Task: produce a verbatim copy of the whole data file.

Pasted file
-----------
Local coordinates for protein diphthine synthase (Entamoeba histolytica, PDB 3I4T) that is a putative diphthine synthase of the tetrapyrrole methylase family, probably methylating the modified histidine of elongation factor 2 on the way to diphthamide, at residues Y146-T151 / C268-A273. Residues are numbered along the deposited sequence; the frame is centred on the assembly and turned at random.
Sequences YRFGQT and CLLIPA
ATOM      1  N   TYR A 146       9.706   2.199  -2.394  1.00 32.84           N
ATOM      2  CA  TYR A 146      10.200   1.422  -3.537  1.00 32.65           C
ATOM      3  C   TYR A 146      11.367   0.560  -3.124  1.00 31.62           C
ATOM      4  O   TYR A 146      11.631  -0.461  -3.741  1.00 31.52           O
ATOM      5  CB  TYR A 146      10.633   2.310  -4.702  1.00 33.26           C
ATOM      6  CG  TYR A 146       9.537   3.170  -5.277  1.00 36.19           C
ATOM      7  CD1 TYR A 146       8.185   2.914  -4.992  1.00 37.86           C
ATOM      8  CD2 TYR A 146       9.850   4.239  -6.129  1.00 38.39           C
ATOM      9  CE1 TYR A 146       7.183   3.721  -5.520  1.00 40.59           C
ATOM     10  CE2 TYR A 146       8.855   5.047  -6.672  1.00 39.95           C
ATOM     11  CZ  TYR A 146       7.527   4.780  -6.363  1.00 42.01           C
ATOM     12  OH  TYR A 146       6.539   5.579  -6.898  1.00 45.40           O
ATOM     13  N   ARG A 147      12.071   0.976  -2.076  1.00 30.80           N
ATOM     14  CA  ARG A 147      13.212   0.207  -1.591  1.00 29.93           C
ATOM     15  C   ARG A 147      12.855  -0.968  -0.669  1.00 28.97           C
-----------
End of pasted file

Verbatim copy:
Local coordinates for protein diphthine synthase (Entamoeba histolytica, PDB 3I4T) that is a putative diphthine synthase of the tetrapyrrole methylase family, probably methylating the modified histidine of elongation factor 2 on the way to diphthamide, at residues Y146-T151 / C268-A273. Residues are numbered along the deposited sequence; the frame is centred on the assembly and turned at random.
Sequences YRFGQT and CLLIPA
ATOM      1  N   TYR A 146       9.706   2.199  -2.394  1.00 32.84           N
ATOM      2  CA  TYR A 146      10.200   1.422  -3.537  1.00 32.65           C
ATOM      3  C   TYR A 146      11.367   0.560  -3.124  1.00 31.62           C
ATOM      4  O   TYR A 146      11.631  -0.461  -3.741  1.00 31.52           O
ATOM      5  CB  TYR A 146      10.633   2.310  -4.702  1.00 33.26           C
ATOM      6  CG  TYR A 146       9.537   3.170  -5.277  1.00 36.19           C
ATOM      7  CD1 TYR A 146       8.185   2.914  -4.992  1.00 37.86           C
ATOM      8  CD2 TYR A 146       9.850   4.239  -6.129  1.00 38.39           C
ATOM      9  CE1 TYR A 146       7.183   3.721  -5.520  1.00 40.59           C
ATOM     10  CE2 TYR A 146       8.855   5.047  -6.672  1.00 39.95           C
ATOM     11  CZ  TYR A 146       7.527   4.780  -6.363  1.00 42.01           C
ATOM     12  OH  TYR A 146       6.539   5.579  -6.898  1.00 45.40           O
ATOM     13  N   ARG A 147      12.071   0.976  -2.076  1.00 30.80           N
ATOM     14  CA  ARG A 147      13.212   0.207  -1.591  1.00 29.93           C
ATOM     15  C   ARG A 147      12.855  -0.968  -0.669  1.00 28.97           C